Well, I a, ah, I, you know it was a nice little town I grew up in, it was right on the beach but there was nothing to do, there was, I worked as a bookkeeper for a gas station for a little while and I worked at making torpedoes down at Newport, Rhode Island, but there wasn't any place for women and I didn't, I didn't go to college so when World War Two came I thought "Oh, good! I can get away from Somerset." (laughter)

Steve Estes:

So when you were in the torpedo factory where you a sort of Rosie the Riveter type?

Charlotte Coleman:

I, I was. Yeah I did the, I, I forgot the name of it, I had to cut the thing where the piston fits in. Yes we made the whole thing and when it, when it, if it hit, we made them both for planes and the submarines and it was, it was ah, it made a hit, if your name was on it, if your torpedo made a hit, your name was up there, that you made a torpedo and it worked.

Steve Estes:

So later on, you mean, when the torpedo went into a boat?

Charlotte Coleman:

While we were making them, when it would happen, yeah. I worked down there for a few years.

Steve Estes:

So did you actually put your name on the torpedo?

Charlotte Coleman:

No but they knew who made 'em, they're numbered and they knew who made them and what such and such torpedo sunk a ship and something, your name would go up there.

Steve Estes:

Do you remember how many of your torpedoes ... ?

Charlotte Coleman:

No. [Talking to her cat.] You don't have to be here. (Claps) Go on! Go!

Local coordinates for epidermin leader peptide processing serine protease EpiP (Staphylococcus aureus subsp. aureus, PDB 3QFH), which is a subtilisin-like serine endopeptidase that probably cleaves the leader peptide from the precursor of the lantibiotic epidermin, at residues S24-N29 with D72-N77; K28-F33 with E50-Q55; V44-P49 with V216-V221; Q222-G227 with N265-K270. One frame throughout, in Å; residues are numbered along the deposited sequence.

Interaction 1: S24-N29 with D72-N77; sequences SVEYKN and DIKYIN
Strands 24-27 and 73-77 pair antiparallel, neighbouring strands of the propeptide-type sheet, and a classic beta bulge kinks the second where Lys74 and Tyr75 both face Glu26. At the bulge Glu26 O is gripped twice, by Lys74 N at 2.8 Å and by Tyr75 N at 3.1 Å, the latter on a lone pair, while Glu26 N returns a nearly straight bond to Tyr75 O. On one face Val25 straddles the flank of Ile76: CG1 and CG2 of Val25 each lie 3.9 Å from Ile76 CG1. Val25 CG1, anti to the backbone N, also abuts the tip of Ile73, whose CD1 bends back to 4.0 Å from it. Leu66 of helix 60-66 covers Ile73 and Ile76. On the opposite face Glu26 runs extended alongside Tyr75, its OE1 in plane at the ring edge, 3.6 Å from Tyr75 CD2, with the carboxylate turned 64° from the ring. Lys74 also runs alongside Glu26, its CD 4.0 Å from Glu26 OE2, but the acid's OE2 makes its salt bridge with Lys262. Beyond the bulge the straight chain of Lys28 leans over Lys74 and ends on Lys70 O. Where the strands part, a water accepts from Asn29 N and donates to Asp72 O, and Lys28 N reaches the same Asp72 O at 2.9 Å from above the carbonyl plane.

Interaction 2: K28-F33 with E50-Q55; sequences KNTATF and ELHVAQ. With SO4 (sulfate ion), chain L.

Steve Estes:

Urn, so how long did you work in the torpedo factory, about?

Charlotte Coleman:

Couple of years.

Steve Estes:

And um, so when, when did you decide to go from that to actually joining the Coast Guard?

Charlotte Coleman:

Well, what happened was (laughs) when we got hired at the torpedo factory, women would get paid the very same amount as men and I was pretty good at this job I was doing. So these high school kids would come in and I taught them how to do that and pretty soon they would be in another shop supervising, so I said you promised, I went down and talked to the admiral, head of the whole thing and I said, "You know, you promised that women would get the same. Here I am training these guys and they go on and get a better job. You keep me on this job." I knew I was doing a good job because it was so hard to cut, it had to fit perfectly so it didn't leak, you know. And ah, he had no excuse for why we, why women weren't getting paid the same but ah, so I quit and he pulled my social security number for six months.

Steve Estes:

So you were kind of black listed?

Charlotte Coleman:

They certainly did, it was so really, completely unfair. And ah, so my mother wasn't working or anything so I tock her social security number, worked as bookkeeper. (laughter) for awhile. But you know, it was, across from where I lived, Somerset, was Fall River, which a, is the saddest city in the world, Fall River, Massachusetts, you know, there was just nothing there, wanted to get away from there.

Steve Estes:

So you said your mom was very opposed to you signing up?